Scand J Work Environ Health 1997;23(4):241-242    pdf

https://doi.org/10.5271/sjweh.216 | Issue date: Aug 1997

Cardiovascular disease and shift work

by Åkerstedt T, Knutsson A

Shift work has "traditionally" been associated with disturbed sleep, wakefulness, and gastrointestinal problems (1). Links to cardiovascular disease have not been supported in the literature (1). However, relatively recently, Scandinavian studies found such connections, with relative risks of around 1.5, and suggested that earlier studies might have overlooked existing relationships (2). Since then, several new studies have added to the weight of evidence (3-4) and have also found the relation to hold also for women (5). Although the relative risk is rather low, the exposure prevalence in modern society is about 20%, which yields a population etiologic fraction of 7% (6) and makes shift work one of the major work environment factors related to cardiovascular disease. However, even if the evidence clearly indicates that shift work may contribute to the development of cardiovascular disease, we still do not know the mechanism behind this effect. Thus factors in the work or life situation, apart from shift work itself but associated with it, may be responsible for the effect. Smoking could be such a factor, but it can probably be ruled out since it has usually been properly controlled for in most studies. One possible confounder, however, is the work task, which can be responsible for cardiovascular effects since it is felt that shift workers have heavier work, experience more stress, have less influence on work, and have a lower level of education than day workers. However, we still lack studies that empirically demonstrate these disadvantages that exist among shift workers and that such disadvantages would constitute the link to the excess cardiovascular risk for shift workers. The study in the present issue by Tenkanen et al (7) suggests that stress or strain (stress in relation to influence) is not responsible, but that shift work exerts and independent influence on cardiovascular risk. This may turn out to be a very important observation if confirmed. Another possible link is the type of food consumed by shift workers. Anecdotally it seems to be less than optimal but there is little empirical evidence available on the subject (8). One might also speculate that the metabolic response to food intake varies depending on circadian phase, although this possibility has not yet been established. Sleep loss incurred because of shift work (9) is another factor that can possibly affect cardiovascular risk factors since sleep involves major metabolic and immunologic changes. The existence of the link remains to be demonstrated, however. Obviously, the possible link between shift work and cardiovascular disease needs to be established in longitudinal studies with experimental intervention -- there is a striking lack of such studies. One frequent problem in this respect is excessive statistical control. Thus, for example, lipid and blood pressure levels are frequently "controlled for" in many studies, despite the fact that they may be part of the connections between shift work and cardiovascular diseases. Since such approaches can cloud the issue of causation, studies are needed that keep "behavior" (stress, disturbed sleep) separate from intervening mechanisms (eg, lipids, blood pressure) when attempts are made to predict end points such as infarction or other forms of cardiovascular disease. A final point is the absence of data on the cardiovascular effects of specific aspects of shift work, such as permanent night work versus alternating night and day work, roosters versus regular shift work, early versus late shift changing times, long versus short shifts, clockwise versus counterclockwise rotation, compressed versus expanded shift cycles, reduced total workhours, sleep on the work premises, and the like. The rapidly expanding "24-hour society" will require answers to many of these issues in order to provide workhour arrangements with as little health impact as possible; particularly since the new "Work Hour Directive" of the European Union contains no direct limitation of the use of night work in worklife.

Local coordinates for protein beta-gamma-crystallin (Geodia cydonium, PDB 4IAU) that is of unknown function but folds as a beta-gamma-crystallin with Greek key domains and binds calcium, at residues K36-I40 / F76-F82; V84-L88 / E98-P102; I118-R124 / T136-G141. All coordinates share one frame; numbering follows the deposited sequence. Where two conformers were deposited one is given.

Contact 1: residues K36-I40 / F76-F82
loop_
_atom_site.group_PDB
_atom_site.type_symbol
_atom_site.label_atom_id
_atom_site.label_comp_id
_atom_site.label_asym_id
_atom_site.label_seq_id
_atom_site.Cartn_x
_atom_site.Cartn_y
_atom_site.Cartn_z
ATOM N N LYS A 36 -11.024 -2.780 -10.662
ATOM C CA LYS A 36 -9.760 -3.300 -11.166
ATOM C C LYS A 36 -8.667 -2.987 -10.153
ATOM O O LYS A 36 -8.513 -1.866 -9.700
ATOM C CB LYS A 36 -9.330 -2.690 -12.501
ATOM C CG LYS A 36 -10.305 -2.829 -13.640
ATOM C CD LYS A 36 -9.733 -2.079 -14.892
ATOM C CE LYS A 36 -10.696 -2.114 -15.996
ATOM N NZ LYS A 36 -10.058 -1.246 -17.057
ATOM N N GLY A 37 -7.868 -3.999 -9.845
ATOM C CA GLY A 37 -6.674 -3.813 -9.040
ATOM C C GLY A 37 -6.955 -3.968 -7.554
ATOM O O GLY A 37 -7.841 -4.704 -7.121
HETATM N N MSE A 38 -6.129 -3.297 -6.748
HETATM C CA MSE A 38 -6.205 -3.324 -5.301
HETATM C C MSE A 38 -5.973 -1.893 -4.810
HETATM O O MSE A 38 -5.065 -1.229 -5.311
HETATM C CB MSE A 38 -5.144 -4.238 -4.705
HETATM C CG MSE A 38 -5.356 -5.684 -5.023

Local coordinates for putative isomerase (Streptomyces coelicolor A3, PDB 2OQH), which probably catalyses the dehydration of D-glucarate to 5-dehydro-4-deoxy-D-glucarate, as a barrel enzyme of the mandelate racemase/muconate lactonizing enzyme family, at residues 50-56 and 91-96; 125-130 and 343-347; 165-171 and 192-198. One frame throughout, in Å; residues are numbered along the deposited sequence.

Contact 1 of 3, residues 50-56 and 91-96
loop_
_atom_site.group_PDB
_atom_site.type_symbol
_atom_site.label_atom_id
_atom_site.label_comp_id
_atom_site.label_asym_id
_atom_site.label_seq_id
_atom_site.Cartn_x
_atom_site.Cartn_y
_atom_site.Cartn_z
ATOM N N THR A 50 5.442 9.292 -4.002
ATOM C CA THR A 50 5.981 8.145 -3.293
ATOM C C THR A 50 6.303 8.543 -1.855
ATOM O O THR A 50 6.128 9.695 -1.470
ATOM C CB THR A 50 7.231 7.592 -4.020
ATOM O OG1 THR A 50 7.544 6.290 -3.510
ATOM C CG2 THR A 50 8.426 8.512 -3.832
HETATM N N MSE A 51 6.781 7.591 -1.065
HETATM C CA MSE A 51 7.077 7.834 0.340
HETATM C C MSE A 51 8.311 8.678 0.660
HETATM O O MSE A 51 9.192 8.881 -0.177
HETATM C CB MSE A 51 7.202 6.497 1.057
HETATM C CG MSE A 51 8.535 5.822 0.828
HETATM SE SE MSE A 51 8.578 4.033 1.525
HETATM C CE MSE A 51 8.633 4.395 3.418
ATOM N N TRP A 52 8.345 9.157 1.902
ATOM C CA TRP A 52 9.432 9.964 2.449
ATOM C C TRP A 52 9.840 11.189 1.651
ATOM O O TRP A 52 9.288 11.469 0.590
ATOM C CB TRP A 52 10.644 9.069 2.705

The following articles refer to this text: 2001;27(3):161-213; 2002;28(1):64-71